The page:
One of the most important things to consider is how your child’s sensory issues may affect toilet training. We have lots more information and tips on this and also ways to reduce toilet anxiety, and other stresses.
Help your child to understand toileting and become used to going to the toilet in different places such as nursery, friend’s houses, and public toilets. Remember signs can be different in public toilets and other settings outside your home.
Try to use the same words and language to talk about wee and poo and going to the toilet.
Use our Toileting Social Script and Toileting Visual Schedule as part of the programme.
You can also download this social story created by one of ERIC's Trustees, Dr Eve Fleming, about understanding how children can learn to use the toilet.
If you are a professional working with a child and their family, remember that families and education settings often need regular and ongoing support. It is always helpful to have a clear plan and explanation, with regular reviews of progress.
- Try to see toileting experiences from your child’s perspective. Help your child to become comfortable in bathrooms and sitting on toilets.
- Think about anxiety and how to reduce this. Children often need a great deal of reassurance, games and songs.
- Keep the toilet experience fun and relaxed. Consider using special fiddle toys, or books to practice sitting on the toilet.
- Check your child’s position on the toilet. Let them use a footstool so their knees are raised, and often leaning forwards. This makes sure the large bowel is at a good angle for emptying.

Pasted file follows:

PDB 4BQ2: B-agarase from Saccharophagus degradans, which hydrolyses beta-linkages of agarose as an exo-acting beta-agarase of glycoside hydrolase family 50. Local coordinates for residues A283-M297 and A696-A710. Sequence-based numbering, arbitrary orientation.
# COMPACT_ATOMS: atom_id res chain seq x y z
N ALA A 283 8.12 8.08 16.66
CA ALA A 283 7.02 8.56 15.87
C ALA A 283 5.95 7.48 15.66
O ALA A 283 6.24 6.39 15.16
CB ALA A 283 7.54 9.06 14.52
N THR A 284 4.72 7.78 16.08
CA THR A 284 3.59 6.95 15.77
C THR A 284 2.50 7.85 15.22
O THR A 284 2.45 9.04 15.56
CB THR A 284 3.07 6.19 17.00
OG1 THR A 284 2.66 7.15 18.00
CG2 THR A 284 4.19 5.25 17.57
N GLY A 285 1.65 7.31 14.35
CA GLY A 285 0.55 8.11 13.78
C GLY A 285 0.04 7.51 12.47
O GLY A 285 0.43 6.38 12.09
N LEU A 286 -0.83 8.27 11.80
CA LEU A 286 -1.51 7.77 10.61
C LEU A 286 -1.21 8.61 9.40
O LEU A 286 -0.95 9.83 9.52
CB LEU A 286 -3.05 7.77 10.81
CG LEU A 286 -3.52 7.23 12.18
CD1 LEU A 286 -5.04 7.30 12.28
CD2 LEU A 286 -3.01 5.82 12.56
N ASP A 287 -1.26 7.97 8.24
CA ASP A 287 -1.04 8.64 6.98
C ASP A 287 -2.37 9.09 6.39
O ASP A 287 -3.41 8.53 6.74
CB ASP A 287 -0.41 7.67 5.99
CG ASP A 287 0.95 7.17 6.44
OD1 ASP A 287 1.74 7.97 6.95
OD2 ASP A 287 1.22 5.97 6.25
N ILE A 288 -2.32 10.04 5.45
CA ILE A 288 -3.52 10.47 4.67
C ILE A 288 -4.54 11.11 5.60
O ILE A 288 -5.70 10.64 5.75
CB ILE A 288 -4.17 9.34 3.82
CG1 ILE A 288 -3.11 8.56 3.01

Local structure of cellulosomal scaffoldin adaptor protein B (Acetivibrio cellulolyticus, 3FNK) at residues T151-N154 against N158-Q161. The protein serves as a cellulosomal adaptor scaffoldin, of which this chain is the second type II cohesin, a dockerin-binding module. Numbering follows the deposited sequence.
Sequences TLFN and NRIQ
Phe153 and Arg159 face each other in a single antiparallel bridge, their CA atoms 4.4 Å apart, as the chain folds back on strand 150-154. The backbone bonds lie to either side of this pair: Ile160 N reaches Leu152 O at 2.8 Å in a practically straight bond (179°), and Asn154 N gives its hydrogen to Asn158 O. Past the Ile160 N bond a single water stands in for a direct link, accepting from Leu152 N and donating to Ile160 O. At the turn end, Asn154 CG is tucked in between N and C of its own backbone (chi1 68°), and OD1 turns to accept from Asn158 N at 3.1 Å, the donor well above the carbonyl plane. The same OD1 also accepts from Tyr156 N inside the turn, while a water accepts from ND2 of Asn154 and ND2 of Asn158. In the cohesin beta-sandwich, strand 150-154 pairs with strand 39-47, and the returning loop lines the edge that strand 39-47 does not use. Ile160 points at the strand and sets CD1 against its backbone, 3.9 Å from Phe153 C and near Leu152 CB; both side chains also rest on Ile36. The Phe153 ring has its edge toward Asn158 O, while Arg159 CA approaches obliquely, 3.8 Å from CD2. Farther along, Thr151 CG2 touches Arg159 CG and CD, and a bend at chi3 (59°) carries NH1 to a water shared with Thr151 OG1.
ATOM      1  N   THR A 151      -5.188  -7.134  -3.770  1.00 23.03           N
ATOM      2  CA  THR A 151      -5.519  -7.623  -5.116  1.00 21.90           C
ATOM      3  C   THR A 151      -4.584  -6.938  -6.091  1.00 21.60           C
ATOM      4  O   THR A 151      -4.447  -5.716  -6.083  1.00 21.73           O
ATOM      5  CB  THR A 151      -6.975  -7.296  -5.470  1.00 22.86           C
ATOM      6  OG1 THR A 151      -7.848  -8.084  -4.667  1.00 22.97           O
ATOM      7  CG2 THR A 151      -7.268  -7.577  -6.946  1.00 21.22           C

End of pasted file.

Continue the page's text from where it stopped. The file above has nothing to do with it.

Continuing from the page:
- Some children may like a toilet seat with padding, or a different shaped toilet seat to feel secure.
- Help your child understand about weeing and pooing in the toilet. Pictures stories and picture cards will help your child to understand how their body works, and where wee and poo comes from.
- Break up the toileting programme into small steps.
Lots of children withhold their poo, by tightening their abdominal and bottom muscles. The triggers for this are constipation and anxiety, and both very common in autistic children.
Look out for signs of straining while your child is sat on the toilet or standing up. Usually, they are not trying to pass their poo, but trying to stop it from coming out. They may cross their legs and lean backwards, making all their muscles become tight to hold the poo in.
Children don’t do this on purpose or to be naughty. Withholding is a learned reaction which usually happens after a child passes a poo which they found uncomfortable or painful.
Get more information about withholding poo and how to support your child so the cycle of holding on can be broken.
For autistic children, it is essential to treat the physical causes of constipation in combination with strategies to help their anxiety. Once their poo is helped to be soft, it is easier to help them relax and let it go. Read more about supporting austistic children with constipation.
Sensory differences/needs are very common in autistic children and may be linked to distress if your child is upset by too much sensory stimulation.
Anxiety is often a cause of avoidance of toileting, bathrooms and toilets. It’s important to try to find out what makes your child uncomfortable in bathrooms and make adjustments to make the environment feel safer and more comfortable.
Lack of sensation often leads to the child seeking additional sensations to help give adequate feelings and awareness, which are needed to develop toileting skills.
Think about the different sensations and profile of your child. A detailed sensory assessment by an Occupational Therapist may be very helpful for creating a programme that meets your child’s need.
Read more about sensory issues and toileting.